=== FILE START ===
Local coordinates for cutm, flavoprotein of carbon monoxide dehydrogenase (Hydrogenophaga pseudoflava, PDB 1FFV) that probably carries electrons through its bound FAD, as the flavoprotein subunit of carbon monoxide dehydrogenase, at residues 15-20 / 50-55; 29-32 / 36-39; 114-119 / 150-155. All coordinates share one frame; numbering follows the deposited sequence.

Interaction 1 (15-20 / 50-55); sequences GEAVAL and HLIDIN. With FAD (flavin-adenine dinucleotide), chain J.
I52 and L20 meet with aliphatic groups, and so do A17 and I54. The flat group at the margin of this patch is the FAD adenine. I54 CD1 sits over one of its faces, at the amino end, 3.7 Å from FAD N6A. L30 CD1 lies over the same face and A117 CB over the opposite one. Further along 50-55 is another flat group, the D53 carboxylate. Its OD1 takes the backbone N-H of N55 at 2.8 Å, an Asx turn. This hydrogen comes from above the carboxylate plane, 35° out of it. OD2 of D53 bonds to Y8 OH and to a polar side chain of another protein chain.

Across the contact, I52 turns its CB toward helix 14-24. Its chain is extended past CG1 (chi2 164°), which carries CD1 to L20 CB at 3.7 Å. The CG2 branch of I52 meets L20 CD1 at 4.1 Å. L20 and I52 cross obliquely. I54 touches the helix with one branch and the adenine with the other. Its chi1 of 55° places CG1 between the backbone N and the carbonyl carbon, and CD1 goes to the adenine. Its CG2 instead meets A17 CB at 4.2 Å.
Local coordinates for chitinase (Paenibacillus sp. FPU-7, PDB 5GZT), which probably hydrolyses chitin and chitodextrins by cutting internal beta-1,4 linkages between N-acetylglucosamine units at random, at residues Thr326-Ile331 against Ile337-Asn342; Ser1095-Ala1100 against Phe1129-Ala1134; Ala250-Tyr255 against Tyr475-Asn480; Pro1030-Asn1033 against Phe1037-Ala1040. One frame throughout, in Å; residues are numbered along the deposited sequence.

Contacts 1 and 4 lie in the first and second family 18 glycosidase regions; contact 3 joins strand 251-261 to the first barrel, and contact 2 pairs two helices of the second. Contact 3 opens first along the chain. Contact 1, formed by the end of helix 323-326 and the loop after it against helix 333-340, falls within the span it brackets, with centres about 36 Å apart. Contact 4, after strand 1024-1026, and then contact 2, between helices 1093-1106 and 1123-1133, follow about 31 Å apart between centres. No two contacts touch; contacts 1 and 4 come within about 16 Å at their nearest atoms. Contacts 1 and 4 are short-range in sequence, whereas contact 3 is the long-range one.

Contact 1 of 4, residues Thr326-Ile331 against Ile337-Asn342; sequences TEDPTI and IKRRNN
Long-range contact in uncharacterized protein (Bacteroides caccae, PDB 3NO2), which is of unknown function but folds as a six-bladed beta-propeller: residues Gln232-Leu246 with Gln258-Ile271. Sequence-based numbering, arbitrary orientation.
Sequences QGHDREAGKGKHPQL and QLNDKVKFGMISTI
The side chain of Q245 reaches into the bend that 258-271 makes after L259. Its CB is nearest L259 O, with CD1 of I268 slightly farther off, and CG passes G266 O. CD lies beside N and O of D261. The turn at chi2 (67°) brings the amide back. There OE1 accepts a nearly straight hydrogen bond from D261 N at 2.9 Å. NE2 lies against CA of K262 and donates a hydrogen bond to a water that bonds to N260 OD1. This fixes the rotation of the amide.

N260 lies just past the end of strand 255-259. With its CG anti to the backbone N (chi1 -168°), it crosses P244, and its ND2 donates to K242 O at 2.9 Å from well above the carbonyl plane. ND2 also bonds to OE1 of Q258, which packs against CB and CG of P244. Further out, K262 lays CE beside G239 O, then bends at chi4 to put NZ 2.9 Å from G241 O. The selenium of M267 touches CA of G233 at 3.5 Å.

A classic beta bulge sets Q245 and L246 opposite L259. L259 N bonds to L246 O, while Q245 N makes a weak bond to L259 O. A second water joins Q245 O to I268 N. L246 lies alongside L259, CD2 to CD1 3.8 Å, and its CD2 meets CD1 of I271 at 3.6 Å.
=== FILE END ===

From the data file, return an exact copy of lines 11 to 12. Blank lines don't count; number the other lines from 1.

N260 lies just past the end of strand 255-259. With its CG anti to the backbone N (chi1 -168°), it crosses P244, and its ND2 donates to K242 O at 2.9 Å from well above the carbonyl plane. ND2 also bonds to OE1 of Q258, which packs against CB and CG of P244. Further out, K262 lays CE beside G239 O, then bends at chi4 to put NZ 2.9 Å from G241 O. The selenium of M267 touches CA of G233 at 3.5 Å.

A classic beta bulge sets Q245 and L246 opposite L259. L259 N bonds to L246 O, while Q245 N makes a weak bond to L259 O. A second water joins Q245 O to I268 N. L246 lies alongside L259, CD2 to CD1 3.8 Å, and its CD2 meets CD1 of I271 at 3.6 Å.